Geneticists have a short-hand for these sorts of people as “Male2” and “Female2” which essentially means there are biologically 4 sexes.

“But it doesn’t end there because we still have XY people who gestate babies and XX people with penises, and ovaries, so that’s 2 more categories: “Intersex1” and “Intersex2” because all of these people respond differently with signaling.”


So, the Science is very clear: There is more than just XX and XY. There is more than just the Male/Female binary.

There are, in fact, a total of 6 categories of sex or gender according to what we see from biology. And that confirms what Jewish Rabbis have been saying for a few thousand years in the Talmud, the Mishnah and the Midrash.

And it’s very important to remember: We’re not talking about anything new because sex has always been on a spectrum.

Many Christians at this point in the conversation will rush back to their Bibles and quote Genesis 1:27 to us:

“And God created man to his own image: to the image of God he created him: male and female he created them.”

But it also says in that same chapter that God created “Day” and “Night” and we all intuitively accept that “Day” is not one thing. Day includes sunrise, high noon and sunset, and every range of light in between.

So, it might do us some good to at least consider the possibility – in light of the clear evidence from Science and a few thousand years worth of Jewish understanding on this topic – to recognize that Male and Female are just as much on a spectrum as Day and Night are.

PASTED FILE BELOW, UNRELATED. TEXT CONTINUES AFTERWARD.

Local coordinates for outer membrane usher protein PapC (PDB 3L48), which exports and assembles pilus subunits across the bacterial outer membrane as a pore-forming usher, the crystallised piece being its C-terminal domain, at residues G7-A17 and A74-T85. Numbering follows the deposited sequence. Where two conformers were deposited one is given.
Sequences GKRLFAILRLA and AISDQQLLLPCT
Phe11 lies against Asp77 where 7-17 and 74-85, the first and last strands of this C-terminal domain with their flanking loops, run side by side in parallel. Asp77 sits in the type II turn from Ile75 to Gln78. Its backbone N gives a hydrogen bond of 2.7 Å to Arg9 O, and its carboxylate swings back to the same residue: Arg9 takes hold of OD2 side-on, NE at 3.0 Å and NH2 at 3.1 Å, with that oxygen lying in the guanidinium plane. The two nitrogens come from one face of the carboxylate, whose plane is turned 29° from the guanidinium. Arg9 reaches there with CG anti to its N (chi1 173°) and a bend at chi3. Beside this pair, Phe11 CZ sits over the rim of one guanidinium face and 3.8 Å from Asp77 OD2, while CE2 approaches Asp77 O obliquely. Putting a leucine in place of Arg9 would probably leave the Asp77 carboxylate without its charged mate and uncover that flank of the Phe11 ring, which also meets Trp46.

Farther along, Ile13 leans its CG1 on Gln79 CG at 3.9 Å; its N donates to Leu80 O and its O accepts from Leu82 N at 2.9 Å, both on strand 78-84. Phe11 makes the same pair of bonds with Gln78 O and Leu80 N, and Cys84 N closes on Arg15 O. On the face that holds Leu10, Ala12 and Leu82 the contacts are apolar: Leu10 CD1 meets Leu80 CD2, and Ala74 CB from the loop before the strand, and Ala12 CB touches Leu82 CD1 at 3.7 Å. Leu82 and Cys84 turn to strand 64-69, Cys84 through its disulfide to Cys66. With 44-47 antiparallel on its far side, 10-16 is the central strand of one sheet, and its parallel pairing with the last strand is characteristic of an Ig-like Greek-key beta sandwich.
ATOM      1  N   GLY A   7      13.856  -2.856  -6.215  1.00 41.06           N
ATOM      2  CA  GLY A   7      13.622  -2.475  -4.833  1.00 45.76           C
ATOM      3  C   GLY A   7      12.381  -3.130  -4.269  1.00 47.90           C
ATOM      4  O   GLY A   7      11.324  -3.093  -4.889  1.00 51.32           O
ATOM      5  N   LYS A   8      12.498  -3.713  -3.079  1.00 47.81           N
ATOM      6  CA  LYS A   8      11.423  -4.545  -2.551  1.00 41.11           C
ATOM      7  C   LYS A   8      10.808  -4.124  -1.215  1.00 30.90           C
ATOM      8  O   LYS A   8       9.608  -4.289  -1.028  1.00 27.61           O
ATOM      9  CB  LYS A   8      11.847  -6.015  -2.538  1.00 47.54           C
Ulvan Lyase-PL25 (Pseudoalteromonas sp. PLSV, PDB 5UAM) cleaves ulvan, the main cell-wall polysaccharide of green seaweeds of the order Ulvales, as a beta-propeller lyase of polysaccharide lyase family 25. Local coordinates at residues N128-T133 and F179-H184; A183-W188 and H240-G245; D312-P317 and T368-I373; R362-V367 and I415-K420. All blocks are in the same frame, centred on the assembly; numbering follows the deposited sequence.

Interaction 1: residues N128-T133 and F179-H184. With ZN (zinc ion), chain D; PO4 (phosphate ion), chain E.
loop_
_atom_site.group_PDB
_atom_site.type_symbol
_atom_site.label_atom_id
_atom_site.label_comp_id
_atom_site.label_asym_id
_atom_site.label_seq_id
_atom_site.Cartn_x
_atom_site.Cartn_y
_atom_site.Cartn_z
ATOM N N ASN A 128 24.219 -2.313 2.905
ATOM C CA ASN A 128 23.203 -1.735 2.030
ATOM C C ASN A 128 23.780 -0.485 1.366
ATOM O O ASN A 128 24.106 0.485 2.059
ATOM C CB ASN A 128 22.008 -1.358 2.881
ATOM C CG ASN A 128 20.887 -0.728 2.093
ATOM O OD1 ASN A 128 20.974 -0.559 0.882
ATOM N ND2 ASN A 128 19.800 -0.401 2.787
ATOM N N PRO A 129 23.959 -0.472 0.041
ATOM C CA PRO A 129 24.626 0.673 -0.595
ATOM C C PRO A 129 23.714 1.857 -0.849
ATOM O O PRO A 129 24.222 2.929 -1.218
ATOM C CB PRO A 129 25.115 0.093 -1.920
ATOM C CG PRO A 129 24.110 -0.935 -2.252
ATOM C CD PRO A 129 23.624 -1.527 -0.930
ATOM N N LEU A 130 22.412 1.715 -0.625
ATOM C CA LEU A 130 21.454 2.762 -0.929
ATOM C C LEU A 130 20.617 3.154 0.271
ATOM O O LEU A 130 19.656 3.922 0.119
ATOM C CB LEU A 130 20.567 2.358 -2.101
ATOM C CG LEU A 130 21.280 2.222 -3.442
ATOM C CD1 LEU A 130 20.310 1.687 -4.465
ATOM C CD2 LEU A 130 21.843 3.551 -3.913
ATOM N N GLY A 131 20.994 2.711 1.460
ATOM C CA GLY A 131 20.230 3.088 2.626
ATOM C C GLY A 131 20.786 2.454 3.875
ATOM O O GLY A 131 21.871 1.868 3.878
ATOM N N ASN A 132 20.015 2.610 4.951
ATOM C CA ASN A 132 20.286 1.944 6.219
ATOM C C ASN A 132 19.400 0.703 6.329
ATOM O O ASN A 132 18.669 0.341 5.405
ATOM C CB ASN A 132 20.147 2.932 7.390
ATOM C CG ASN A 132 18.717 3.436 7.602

Finally, (because I know this is getting kinda long), let me quickly say something about those people who are born Intersex.

First, Intersex is not a condition or a birth defect or a disease. As Scientists say, “[Intersex] is a natural byproduct of what geneticists call normal bimodal distribution…and intersex people are a perfectly normal result of nature…there is no scientific rationale for medically, or culturally forcing people into a binary Male/Female category.”

What’s more, there are an estimated 1,900 people born Intersex every single day on this planet. They make up roughly 1.7% of our global population which works out to 156 Million of them.

If that number seems low, keep in mind that the entire population of Russia is only 143 Million people.

So, the bottom line is this: People are born who are more than merely Male or Female. Some people are gay. Some are straight. Some are queer. Some are Trans. Some are Intersex.

But all of us are human beings. All of us are made in the image of God.

And God so loves every gay, lesbian, queer, trans, straight, and intersex child on earth.

That means we should too.